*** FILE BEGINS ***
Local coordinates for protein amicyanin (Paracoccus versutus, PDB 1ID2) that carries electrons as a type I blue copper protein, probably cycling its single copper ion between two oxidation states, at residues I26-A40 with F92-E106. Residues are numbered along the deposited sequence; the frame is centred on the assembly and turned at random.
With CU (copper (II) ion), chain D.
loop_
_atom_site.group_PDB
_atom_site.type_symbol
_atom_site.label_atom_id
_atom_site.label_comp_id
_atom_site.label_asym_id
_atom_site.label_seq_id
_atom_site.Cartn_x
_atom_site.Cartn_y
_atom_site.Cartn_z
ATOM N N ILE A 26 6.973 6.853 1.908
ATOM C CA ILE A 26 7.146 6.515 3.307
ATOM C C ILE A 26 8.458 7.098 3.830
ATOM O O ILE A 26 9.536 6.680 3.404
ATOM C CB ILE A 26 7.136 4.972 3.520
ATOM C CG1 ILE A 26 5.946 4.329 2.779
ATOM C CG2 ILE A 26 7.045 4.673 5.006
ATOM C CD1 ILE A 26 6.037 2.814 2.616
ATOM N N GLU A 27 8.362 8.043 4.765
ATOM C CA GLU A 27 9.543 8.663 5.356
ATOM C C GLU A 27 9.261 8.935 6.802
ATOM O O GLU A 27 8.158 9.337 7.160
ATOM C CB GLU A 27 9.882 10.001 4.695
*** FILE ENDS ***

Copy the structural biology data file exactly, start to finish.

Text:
Local coordinates for protein amicyanin (Paracoccus versutus, PDB 1ID2) that carries electrons as a type I blue copper protein, probably cycling its single copper ion between two oxidation states, at residues I26-A40 with F92-E106. Residues are numbered along the deposited sequence; the frame is centred on the assembly and turned at random.
With CU (copper (II) ion), chain D.
loop_
_atom_site.group_PDB
_atom_site.type_symbol
_atom_site.label_atom_id
_atom_site.label_comp_id
_atom_site.label_asym_id
_atom_site.label_seq_id
_atom_site.Cartn_x
_atom_site.Cartn_y
_atom_site.Cartn_z
ATOM N N ILE A 26 6.973 6.853 1.908
ATOM C CA ILE A 26 7.146 6.515 3.307
ATOM C C ILE A 26 8.458 7.098 3.830
ATOM O O ILE A 26 9.536 6.680 3.404
ATOM C CB ILE A 26 7.136 4.972 3.520
ATOM C CG1 ILE A 26 5.946 4.329 2.779
ATOM C CG2 ILE A 26 7.045 4.673 5.006
ATOM C CD1 ILE A 26 6.037 2.814 2.616
ATOM N N GLU A 27 8.362 8.043 4.765
ATOM C CA GLU A 27 9.543 8.663 5.356
ATOM C C GLU A 27 9.261 8.935 6.802
ATOM O O GLU A 27 8.158 9.337 7.160
ATOM C CB GLU A 27 9.882 10.001 4.695